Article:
The stereotypical lavishly paid government retiree is a popular right-wing bête noire, but the typical payout for newly retired government workers is almost shockingly modest. Just two percent of CalSTRS retirees collect $100K or more a year. The average monthly CalSTRS check is a little over $4,000 -- comfortable enough if you don't live in L.A. or the Bay Area, and if your house is already paid off and you're not putting kids through school. A study last year by the Salinas Californian found that half the government retirees in Monterey County received less than $20,000 a year in pension benefits.
Aside from poorly-placed investments, a large amount of the pension funds' shortfall can be credited to two factors: cutbacks in government employment, which translates to fewer employee contributions; and the ever-spiraling cost of health care, which erodes the pension funds' medical and dental budgets.
And though the popular image of government workers we're talking about probably runs along the lines of the last person that annoyed you at the DMV, the retirees we're talking about include firefighters, police officers, nurses, public school teachers, and others who work grueling, unpleasant, occasionally dangerous jobs to make life better for the rest of us. It's hard to argue that they haven't earned their meager pensions.
Unless, that is, you're opposed to any government spending at all on ideological grounds. A recent update to the Stanford study was co-authored by Evan Storms,a devotee of Ayn Rand. The studies were done by the Stanford Institute for Economic Policy Research, lately in partnership with a mysteriously well-funded non-profit called California Common Sense. CACS's Chairman of the Board is Joe Lonsdale, a wealthy libertarian activist best known for his "Seasteading" initiative," in which politically motivated investors would build floating libertarian paradises in international waters. He discusses that idea in the video below with former Fox host Glenn Beck:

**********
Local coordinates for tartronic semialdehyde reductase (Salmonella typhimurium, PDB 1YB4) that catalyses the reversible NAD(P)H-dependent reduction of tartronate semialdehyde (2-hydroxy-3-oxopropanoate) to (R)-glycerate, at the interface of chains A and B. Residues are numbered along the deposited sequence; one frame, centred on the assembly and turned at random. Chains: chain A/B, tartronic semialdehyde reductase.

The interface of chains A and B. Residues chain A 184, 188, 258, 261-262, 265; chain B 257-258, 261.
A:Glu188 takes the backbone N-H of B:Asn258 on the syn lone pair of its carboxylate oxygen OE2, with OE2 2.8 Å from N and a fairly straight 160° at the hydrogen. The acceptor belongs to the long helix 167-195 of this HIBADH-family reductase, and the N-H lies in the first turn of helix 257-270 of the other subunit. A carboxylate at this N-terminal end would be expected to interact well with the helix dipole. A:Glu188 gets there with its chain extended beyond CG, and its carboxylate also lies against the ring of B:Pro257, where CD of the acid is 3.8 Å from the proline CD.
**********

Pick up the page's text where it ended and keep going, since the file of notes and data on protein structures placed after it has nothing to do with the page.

With fellow travelers like this, and Emmerson's apparent success in moving ideas from libertarian think tanks to the Governor's desk, you'd think he'd be a darling of the California right wing. In this age of intense polarization on the right, however, that couldn't be farther from the truth. The problem is that Bill Emmerson, along with four other Republicans in the State Senate, agreed to meet with Governor Brown to attempt to work out solutions to the state's gargantuan budget shortfall. Emmerson also refused to sign a "No-Tax Pledge pushed by the California Republican Assembly, despite threats of censure and expulsion for non-signers made by that Tea-Party-influenced hardline group.
Emmerson implied in comments to the Riverside Press Enterprise that while he opposed new taxes, he was willing to consider putting a tax increase on the ballot in exchange for pension reform, spending cuts, and a rollback of regulations.
The result was that Emmerson was lambasted by the rightmost elements of his own party -- right-wing talk show hosts "John and Ken" photoshopped him being run over by their bus along with a few other "Republicans in Name Only," and union officials praised Emmerson in public, saying that they'd soft-pedaled campaign criticism of the Senator while hammering his GOP colleagues.
In the meantime, Governor Brown has lately been rebuffing calls and emails from the "GOP 5," leaving Emmerson and his colleagues somewhat isolated in the right-most part of the political middle.
Does this bode poorly for his career? Maybe not. Emmerson is seeking reelection in the redistricted Senate District 23, which includes part of San Bernardino, Yucaipa and Banning, the Hemet area, and the mountains around Cajon Pass. His opponent in the 2012 election Democrat Melissa Ruth O'Donnell, would seem to be a long shot in a somewhat conservative district, an apparently underfunded candidate with a single-issue campaign. Though the new 23rd is conservative, it's considerably more urban than Emmerson's current, sprawling desert district. A bit of distance from the most extreme and intransigent elements of his party may not hurt him at all.
Chris Clarke is an environmental writer of two decades standing. Author of Walking With Zeke, he writes regularly at his acclaimed blog Coyote Crossing and comments on desert issues here every week. He lives in Palm Springs. Read his previous posts here.